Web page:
Wishing (If I Had a Photograph of You) by A Flock of Seagulls:


What a great excuse though to share a clip of my favourite A Flock of Seagulls song, Wishing (If I Had a Photograph of You) from 1982. Of course most of us now mainly remember the band because of lead singer Mike Score’s quite spectacular early ’80s hairstyle. Looking at a current picture of him, the former hairdresser is now bald as a coot, but so often the case with our most hirsute of rock and pop idols from the past – Dave Gilmour, Michael Stipe, Phil Oakey. (I’m sure you could come up with many more?) That song still a great example of synthpop from one of the many new wave bands hailing from Liverpool at that time.

Mike Score today

Another change to my weekly routine was that I spent an entire day redesigning my garden. It’s a great frustration that come this time of year, gardens can go from being tidy to looking a tad overgrown in the space of a fortnight. A lot of quite boring maintenance is required but this week I was a bit more creative, replanting some pots, rearranging the garden furniture and doing some quite radical cutting back. I was really happy with the final result until I came in at the end of a hard day, only to discover that some creepy crawlies had fallen inside my T-shirt. By evening, I was covered in bites, all courtesy of…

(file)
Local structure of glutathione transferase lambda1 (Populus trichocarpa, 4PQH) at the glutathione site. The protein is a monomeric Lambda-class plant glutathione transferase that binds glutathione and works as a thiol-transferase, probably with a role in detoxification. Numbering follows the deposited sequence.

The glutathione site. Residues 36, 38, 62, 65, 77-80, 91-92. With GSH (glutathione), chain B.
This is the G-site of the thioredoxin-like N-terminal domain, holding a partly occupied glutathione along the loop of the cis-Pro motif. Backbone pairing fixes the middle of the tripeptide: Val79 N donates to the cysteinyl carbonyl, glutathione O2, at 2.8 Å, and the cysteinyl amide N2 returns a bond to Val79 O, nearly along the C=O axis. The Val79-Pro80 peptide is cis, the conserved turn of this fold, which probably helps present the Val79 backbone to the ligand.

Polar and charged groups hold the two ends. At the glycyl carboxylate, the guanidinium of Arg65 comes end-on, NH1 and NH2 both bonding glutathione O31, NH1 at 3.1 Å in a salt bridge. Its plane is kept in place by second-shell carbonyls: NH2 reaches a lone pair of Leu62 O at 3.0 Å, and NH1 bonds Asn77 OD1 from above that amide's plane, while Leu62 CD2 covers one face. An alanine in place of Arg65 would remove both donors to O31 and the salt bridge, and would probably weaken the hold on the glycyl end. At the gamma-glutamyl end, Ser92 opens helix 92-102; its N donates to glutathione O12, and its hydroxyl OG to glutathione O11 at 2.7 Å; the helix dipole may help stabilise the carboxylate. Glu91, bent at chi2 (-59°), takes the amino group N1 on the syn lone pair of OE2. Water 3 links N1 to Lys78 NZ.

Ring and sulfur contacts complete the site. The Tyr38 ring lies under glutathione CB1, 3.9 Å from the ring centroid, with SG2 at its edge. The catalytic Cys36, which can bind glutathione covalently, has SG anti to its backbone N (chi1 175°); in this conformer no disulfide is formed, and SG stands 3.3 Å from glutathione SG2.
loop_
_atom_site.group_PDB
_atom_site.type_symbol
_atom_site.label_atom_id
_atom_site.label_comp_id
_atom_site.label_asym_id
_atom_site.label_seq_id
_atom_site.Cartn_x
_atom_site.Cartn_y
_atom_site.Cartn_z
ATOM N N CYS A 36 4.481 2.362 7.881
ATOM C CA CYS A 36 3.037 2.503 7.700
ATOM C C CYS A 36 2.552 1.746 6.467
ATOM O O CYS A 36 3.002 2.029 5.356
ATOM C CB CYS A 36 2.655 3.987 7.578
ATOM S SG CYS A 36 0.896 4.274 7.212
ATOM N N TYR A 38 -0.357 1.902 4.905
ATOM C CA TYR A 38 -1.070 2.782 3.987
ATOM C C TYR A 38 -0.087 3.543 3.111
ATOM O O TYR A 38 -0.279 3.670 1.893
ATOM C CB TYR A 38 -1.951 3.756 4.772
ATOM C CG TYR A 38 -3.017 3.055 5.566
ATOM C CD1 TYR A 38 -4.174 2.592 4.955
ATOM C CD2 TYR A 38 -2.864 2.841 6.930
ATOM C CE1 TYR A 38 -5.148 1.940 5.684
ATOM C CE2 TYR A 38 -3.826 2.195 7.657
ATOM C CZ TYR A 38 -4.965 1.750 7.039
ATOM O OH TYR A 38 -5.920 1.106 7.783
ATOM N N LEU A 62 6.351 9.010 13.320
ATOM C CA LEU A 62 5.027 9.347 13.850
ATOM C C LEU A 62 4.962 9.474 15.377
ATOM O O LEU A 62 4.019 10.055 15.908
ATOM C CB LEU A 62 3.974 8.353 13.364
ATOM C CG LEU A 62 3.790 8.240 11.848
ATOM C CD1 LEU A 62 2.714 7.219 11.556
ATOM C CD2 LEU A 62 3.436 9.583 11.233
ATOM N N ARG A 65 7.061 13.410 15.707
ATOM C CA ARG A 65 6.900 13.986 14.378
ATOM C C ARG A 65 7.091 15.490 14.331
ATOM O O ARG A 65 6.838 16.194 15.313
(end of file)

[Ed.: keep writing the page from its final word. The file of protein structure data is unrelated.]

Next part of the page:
Antmusic by Adam and the Ants


… well, the ants anyway. Again I’m travelling back to the early ’80s, when Adam and the Ants got to No. 2 in the UK Singles Chart with Antmusic. Another new wave band, but this time not relying on synthesisers but on heavy drumming and heavy use of the dressing up box. Adam’s style (real name Stuart Goddard) suited MTV, and his videos were camp and theatrical. Funnily enough Adam is another artist who maybe overdid the hairstyling back in the day and is also now bald as a coot. He hides it well however by doing a pretty good impression of Captain Jack Sparrow.